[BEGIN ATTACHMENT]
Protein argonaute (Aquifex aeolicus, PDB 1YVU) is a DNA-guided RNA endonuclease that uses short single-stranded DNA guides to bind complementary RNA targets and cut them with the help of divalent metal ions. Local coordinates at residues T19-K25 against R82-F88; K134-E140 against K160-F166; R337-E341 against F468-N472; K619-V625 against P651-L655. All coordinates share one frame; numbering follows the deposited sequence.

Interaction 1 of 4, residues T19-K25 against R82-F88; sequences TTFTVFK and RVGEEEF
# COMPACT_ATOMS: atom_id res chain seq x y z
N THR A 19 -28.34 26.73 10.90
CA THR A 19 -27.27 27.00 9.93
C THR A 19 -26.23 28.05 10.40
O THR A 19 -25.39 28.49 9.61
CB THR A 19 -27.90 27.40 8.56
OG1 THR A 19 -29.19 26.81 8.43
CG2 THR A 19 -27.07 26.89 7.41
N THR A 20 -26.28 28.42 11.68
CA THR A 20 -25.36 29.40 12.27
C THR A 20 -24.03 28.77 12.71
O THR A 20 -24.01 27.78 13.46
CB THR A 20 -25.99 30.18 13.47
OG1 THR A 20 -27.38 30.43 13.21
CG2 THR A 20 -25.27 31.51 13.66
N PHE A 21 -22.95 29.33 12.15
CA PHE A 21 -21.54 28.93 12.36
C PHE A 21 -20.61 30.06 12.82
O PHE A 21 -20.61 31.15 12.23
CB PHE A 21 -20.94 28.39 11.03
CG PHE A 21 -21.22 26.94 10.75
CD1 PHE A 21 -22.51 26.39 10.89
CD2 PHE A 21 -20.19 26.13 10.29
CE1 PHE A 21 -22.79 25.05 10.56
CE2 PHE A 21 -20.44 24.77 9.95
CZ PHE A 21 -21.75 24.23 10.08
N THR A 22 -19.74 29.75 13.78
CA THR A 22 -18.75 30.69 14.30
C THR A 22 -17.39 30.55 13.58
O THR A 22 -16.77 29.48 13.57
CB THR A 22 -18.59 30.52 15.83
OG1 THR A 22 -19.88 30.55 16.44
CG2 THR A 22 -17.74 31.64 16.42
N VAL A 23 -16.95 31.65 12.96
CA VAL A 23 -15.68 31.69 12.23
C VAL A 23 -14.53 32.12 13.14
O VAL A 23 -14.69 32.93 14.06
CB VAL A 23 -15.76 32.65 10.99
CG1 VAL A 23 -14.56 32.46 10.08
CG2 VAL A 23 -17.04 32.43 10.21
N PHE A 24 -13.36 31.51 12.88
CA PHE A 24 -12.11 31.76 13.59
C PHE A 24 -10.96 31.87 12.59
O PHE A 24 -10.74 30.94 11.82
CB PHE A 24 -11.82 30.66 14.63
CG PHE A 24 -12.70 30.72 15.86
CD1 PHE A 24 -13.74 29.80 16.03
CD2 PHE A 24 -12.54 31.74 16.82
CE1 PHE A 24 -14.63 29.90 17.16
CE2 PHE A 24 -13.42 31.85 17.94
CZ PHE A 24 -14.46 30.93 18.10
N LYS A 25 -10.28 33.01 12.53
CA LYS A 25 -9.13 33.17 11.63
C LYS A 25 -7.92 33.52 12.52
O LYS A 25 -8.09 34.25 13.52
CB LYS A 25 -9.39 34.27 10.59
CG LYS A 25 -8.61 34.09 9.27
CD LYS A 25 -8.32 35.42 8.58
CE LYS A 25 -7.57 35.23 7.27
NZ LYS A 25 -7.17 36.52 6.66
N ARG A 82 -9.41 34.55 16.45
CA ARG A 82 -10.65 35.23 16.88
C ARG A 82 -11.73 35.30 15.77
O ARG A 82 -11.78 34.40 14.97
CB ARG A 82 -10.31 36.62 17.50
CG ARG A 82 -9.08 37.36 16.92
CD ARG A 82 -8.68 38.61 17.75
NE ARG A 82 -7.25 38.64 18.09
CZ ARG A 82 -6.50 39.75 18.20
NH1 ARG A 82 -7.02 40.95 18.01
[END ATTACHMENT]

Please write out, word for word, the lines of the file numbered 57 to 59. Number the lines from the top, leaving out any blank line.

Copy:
O LYS A 25 -8.09 34.25 13.52
CB LYS A 25 -9.39 34.27 10.59
CG LYS A 25 -8.61 34.09 9.27